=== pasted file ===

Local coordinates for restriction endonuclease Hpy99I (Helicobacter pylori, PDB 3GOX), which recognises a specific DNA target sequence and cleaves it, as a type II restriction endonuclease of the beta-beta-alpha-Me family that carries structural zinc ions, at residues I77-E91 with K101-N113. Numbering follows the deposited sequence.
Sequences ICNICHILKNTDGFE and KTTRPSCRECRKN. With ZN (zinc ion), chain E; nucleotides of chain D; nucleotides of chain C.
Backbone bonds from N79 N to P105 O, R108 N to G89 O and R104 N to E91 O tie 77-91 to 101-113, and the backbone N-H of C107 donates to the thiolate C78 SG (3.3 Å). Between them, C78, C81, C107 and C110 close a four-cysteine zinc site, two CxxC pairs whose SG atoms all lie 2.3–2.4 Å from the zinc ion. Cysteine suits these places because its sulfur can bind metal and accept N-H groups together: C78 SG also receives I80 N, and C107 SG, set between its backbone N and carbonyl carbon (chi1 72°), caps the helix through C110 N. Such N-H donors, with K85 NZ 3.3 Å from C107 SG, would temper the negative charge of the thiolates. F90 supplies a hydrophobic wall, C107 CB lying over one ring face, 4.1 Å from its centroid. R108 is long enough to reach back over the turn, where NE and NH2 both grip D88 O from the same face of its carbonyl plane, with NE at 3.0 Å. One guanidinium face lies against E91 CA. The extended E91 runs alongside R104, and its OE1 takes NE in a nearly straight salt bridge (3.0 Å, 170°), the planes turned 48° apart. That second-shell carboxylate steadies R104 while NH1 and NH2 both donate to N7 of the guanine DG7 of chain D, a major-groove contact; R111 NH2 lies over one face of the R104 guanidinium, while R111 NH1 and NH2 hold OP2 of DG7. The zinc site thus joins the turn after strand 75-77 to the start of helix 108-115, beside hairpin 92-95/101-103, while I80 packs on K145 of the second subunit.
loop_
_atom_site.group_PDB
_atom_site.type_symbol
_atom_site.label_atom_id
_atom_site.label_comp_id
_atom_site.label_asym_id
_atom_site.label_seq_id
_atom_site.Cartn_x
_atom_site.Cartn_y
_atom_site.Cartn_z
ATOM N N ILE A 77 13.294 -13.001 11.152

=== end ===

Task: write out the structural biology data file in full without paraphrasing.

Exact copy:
Local coordinates for restriction endonuclease Hpy99I (Helicobacter pylori, PDB 3GOX), which recognises a specific DNA target sequence and cleaves it, as a type II restriction endonuclease of the beta-beta-alpha-Me family that carries structural zinc ions, at residues I77-E91 with K101-N113. Numbering follows the deposited sequence.
Sequences ICNICHILKNTDGFE and KTTRPSCRECRKN. With ZN (zinc ion), chain E; nucleotides of chain D; nucleotides of chain C.
Backbone bonds from N79 N to P105 O, R108 N to G89 O and R104 N to E91 O tie 77-91 to 101-113, and the backbone N-H of C107 donates to the thiolate C78 SG (3.3 Å). Between them, C78, C81, C107 and C110 close a four-cysteine zinc site, two CxxC pairs whose SG atoms all lie 2.3–2.4 Å from the zinc ion. Cysteine suits these places because its sulfur can bind metal and accept N-H groups together: C78 SG also receives I80 N, and C107 SG, set between its backbone N and carbonyl carbon (chi1 72°), caps the helix through C110 N. Such N-H donors, with K85 NZ 3.3 Å from C107 SG, would temper the negative charge of the thiolates. F90 supplies a hydrophobic wall, C107 CB lying over one ring face, 4.1 Å from its centroid. R108 is long enough to reach back over the turn, where NE and NH2 both grip D88 O from the same face of its carbonyl plane, with NE at 3.0 Å. One guanidinium face lies against E91 CA. The extended E91 runs alongside R104, and its OE1 takes NE in a nearly straight salt bridge (3.0 Å, 170°), the planes turned 48° apart. That second-shell carboxylate steadies R104 while NH1 and NH2 both donate to N7 of the guanine DG7 of chain D, a major-groove contact; R111 NH2 lies over one face of the R104 guanidinium, while R111 NH1 and NH2 hold OP2 of DG7. The zinc site thus joins the turn after strand 75-77 to the start of helix 108-115, beside hairpin 92-95/101-103, while I80 packs on K145 of the second subunit.
loop_
_atom_site.group_PDB
_atom_site.type_symbol
_atom_site.label_atom_id
_atom_site.label_comp_id
_atom_site.label_asym_id
_atom_site.label_seq_id
_atom_site.Cartn_x
_atom_site.Cartn_y
_atom_site.Cartn_z
ATOM N N ILE A 77 13.294 -13.001 11.152